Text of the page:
• If mutual authentication is supported, the service sends a service-side security token to the client.
  • The client calls init() a second time and passes the returned service-side security token as a parameter. If the token is successfully passed, the service is authenticated.

This interface represents a service-side security context that is not established when it is created. A single method, accept(), is provided and is responsible for processing an initial client-side security token. If mutual authentication is supported, the method also generates a service-side security token for the client. The expected sequence of events for this service-side security context is:

  • The service receives the client-side security token.
  • The service calls accept(), passes the client-side security token as a parameter, and if successful, the client is authenticated.
  • If mutual authentication is not supported, the service-side authentication sequence is now complete.
  • If mutual authentication is supported, accept() returns a non-zero length service-side security token.
  • The service sends the service-side security token to the client to authenticate the service.
Major Interfaces of the SSO

The following example is a sample usage of the SSO API that provides the authenticate() method of the fictitious client--side MySSO class. For simplicity, assume that MySSO has the following members:

  • mSourceName identifies a client-side user that needs to authenticate to a network service.
  • mTargetName identifies the service to which the user needs to authenticate.
  • mTargetHost identifies the network host where the service of interest is running.
  namespace auth    = ::com::sun::star::auth;
  namespace lang    = ::com::sun::star::lang;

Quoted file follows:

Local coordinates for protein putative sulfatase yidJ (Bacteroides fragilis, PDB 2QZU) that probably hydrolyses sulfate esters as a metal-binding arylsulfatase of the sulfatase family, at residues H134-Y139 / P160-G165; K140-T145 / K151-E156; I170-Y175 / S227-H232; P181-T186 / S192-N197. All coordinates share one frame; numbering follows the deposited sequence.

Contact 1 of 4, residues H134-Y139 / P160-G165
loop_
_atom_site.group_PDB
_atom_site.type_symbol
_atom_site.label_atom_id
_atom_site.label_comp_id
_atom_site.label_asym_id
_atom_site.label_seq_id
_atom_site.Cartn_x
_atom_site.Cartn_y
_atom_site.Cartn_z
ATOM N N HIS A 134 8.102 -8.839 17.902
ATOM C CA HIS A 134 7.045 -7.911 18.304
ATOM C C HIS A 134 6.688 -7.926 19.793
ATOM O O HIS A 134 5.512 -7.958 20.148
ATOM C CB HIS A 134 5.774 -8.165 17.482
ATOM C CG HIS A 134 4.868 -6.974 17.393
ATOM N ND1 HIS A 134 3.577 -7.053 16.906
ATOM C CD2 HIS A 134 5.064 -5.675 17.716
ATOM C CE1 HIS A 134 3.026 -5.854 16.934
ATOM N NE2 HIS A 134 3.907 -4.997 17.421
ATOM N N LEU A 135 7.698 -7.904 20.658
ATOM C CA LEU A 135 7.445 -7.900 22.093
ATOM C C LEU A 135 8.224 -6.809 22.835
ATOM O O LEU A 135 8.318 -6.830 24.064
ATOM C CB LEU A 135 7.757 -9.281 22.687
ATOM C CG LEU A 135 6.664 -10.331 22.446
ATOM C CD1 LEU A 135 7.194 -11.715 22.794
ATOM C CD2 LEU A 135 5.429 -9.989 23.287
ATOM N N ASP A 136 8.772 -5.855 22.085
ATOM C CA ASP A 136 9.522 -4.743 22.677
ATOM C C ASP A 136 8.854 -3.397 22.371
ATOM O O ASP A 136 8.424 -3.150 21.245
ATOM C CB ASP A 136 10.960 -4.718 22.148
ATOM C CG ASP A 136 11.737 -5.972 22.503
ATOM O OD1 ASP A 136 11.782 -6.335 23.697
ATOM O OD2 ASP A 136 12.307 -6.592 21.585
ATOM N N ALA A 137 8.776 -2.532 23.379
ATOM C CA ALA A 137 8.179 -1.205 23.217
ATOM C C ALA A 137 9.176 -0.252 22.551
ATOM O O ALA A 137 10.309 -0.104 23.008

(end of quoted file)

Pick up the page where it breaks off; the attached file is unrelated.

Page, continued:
namespace uno     = ::com::sun::star::uno;
  void MySSO::authenticate(void) {
      static const rtl::OUString kSSOService( 
      uno::Reference< lang::XMultiServiceFactory > theServiceFactory =
      // Create an SSO Manager Factory.
      uno::Reference< auth::XSSOManagerFactory > theSSOFactory(
          theServiceFactory->createInstance(kSSOService), uno::UNO_QUERY);
      if (! {
      // Ask the SSO Manager Factory for an SSO Manager.
      uno::Reference<auth::XSSOManager> theSSOManager =
      if (! {
      // Ask the SSO Manager to create an unestablished client/initiator side 
      // security context based on user name, service name and service host.
      uno::Reference<auth::XSSOInitiatorContext> theInitiatorContext =
          theSSOManager->createInitiatorContext(mSourceName, mTargetName, mTargetHost);
      // Now create the client side security token to send to the service.
      uno::Sequence<sal_Int8> theClientToken = theInitiatorContext->init(NULL);
      // The client should now send 'theClientToken' to the service.
      // If mutual authentication is supported, the service will return a service
      // side security token.
      uno::Sequence<sal_Int8> theServerToken = ''sendToken(theClientToken);''
      if (theInitiatorContext->getMutual()) {

The SSO Password Cache

When you implement the SSO API, you may require access to user passwords, especially if you are relying on a preexisting underlying security mechanism. If you do not know how to gain such access, you can use the SSO password cache. This cache provides basic support for maintaining a list of user name or password entries. Individual entries have a default lifetime corresponding to a single user session, but can optionally exist for multiple sessions. Support is provided for adding, retrieving, and deleting cache entries. Only one entry per user name can exist in the cache at any time. If you add an entry for an existing user name, the new entry replaces the original entry.The SSO password cache is represented by a single interface, namely the XSSOPasswordCache interface, available in the ::com::sun::star::auth namespace.

Content on this page is licensed under the Public Documentation License (PDL).